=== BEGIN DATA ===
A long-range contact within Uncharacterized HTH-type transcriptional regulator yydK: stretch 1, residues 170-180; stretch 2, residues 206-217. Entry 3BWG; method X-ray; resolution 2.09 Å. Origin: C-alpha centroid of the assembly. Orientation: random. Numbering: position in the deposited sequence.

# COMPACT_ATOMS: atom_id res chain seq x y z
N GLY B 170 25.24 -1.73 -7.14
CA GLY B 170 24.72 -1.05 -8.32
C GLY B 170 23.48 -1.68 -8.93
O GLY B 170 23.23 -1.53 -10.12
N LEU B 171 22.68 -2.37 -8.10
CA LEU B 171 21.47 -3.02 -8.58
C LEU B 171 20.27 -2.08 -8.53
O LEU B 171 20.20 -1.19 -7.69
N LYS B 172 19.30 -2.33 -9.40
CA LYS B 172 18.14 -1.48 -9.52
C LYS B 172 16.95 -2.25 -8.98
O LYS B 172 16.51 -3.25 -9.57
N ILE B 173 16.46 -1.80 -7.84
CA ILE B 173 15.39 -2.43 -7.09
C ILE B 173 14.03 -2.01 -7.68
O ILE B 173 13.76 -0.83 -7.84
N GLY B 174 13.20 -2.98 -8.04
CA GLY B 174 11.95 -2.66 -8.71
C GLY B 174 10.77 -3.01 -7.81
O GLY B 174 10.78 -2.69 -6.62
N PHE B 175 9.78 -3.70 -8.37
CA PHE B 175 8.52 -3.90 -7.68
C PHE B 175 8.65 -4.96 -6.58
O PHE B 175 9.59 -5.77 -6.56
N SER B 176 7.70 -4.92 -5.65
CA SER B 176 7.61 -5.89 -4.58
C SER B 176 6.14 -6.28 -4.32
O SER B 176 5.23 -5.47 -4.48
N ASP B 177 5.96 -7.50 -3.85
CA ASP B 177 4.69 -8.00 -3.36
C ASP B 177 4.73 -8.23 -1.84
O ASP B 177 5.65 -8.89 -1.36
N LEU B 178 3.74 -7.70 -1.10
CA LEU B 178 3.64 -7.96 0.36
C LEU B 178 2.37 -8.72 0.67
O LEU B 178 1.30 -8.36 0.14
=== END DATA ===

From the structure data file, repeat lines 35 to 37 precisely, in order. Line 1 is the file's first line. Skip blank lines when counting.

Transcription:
N LEU B 178 3.74 -7.70 -1.10
CA LEU B 178 3.64 -7.96 0.36
C LEU B 178 2.37 -8.72 0.67